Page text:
For more information on this and other recent Death Valley photos please email us through the site or contact any aFeinberg Gallery!
Back on Kauai, I have just spent 4 full days in Death Valley for the first time. Somehow it managed to coincide with the coldest tempertuares of the year as I experienced below freezing weather every night with the coldest being 14F on the last night at the Racetrack. Very bizarre considering the hottest temperature ever recorded was in this valley.
Having seen images from DV for years it was with much anticipation that I was able to visit and see for myself. The park itself is HUGE. Many hours to traverse across it with many roads needed 4wd and high-clearance. My car provided me with decent amounts of both for some good off-roading and washboard type roads. But no boulder hopping this time 😛
While there are many stories and images to share I will start with this photograph made on my first evening at the park. After getting some good advice to visit these remote dunes I headed out after my morning shoot clear across the park…2+hrs away. What I didnt realize is that these dunes were not right next to the road. As I followed the dirt roads I realized that it was going to be a park and hike kinda day. I picked a spot about in the middle of the length of this stretch of sand, packed my bag, water, WARM clothing, put a pin on my phone map so I didnt lose my car…and off I went. Looking out across the wash the dunes loom large…maybe 200+ft high. Hiking across a flood plain made for a unique experience as the evidence of rapidly flowing water (however infrequent) was apparent everywhere. Oh what a sight that must be to see (and NOT be standing where I was).
Making my arrival to my destination after approximately 1-1.5mi of hiking it was time to start finding lines. Often times I am first overwhelmed by the opportunities of locations like this…where to start!?! While taking in the fading sun and shapes that play along the dunes I knew my end goal for the night would be some star work. The sky was fairly clear and the moon was a crescent…so bright enough for some light but not too bright to overwhelm the stars. As twilight arrived I knew I needed a strong composition to compliment this scene. After playing around I settled on this edge of the dune leading up to the big peak. Then to wait. As the sun sets in the desert the temperature drops fairly quickly, that combined with the windy conditions had me in for a good introductory to Death Valley in winter. Just at the boarder of twilight and night it was time to make the exposure. Capturing the end of the magenta glow as the stars made their appearance. The clouds that happened to appear and hang around were some of the FEW that I saw my entire 4 days in Death Valley as was very lucky to have them exist where they did. After I made this exposure I waited a bit longer and did some star-trail work…but that’s for another day 😉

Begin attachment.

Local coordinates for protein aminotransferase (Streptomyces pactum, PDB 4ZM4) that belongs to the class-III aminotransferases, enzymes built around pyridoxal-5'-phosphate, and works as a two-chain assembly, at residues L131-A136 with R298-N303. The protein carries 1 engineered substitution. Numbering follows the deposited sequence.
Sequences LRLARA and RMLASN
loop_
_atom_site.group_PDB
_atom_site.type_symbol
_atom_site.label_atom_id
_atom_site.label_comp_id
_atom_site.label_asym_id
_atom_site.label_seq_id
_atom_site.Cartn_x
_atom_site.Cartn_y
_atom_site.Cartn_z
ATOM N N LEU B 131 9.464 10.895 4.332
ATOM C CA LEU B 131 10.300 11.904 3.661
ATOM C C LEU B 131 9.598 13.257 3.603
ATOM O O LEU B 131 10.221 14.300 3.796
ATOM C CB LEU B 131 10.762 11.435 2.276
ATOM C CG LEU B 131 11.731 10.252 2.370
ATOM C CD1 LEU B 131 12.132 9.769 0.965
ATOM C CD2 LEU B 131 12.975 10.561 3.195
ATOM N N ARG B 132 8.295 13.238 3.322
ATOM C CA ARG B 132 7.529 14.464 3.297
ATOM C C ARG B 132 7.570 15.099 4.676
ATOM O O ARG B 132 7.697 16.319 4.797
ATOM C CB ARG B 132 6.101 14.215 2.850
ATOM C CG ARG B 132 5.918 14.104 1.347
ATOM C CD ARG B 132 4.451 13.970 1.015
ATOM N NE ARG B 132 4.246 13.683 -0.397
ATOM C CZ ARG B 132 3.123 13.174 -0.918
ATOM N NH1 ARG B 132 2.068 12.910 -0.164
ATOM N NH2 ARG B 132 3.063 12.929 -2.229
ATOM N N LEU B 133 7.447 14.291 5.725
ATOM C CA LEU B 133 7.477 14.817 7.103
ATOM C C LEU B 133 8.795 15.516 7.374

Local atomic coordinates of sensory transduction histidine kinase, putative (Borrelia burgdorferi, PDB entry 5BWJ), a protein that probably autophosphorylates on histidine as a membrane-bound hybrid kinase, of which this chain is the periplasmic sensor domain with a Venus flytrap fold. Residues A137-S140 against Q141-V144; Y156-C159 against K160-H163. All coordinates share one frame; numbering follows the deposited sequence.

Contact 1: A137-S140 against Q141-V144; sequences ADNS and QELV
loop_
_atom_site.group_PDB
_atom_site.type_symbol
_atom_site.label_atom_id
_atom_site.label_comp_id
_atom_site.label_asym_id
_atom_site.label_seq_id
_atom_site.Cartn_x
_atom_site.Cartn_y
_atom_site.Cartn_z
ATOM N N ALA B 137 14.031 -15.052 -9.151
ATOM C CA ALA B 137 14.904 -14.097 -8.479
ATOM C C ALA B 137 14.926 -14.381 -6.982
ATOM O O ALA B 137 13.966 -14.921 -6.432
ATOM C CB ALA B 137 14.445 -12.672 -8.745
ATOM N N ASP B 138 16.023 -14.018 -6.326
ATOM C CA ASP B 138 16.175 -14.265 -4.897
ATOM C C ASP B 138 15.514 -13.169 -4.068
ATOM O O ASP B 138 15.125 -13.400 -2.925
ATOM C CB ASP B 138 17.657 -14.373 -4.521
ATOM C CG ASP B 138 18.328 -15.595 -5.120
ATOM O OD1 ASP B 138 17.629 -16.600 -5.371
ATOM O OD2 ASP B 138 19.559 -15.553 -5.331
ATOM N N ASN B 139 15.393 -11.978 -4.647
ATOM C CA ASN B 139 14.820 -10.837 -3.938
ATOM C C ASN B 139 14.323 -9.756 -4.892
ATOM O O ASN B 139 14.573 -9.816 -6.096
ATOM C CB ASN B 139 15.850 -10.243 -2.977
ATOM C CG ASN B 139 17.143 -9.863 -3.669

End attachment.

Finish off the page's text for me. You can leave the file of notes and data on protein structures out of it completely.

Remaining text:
For more information on this and any other Death Valley images please contact us through the website or any aFeinberg Gallery!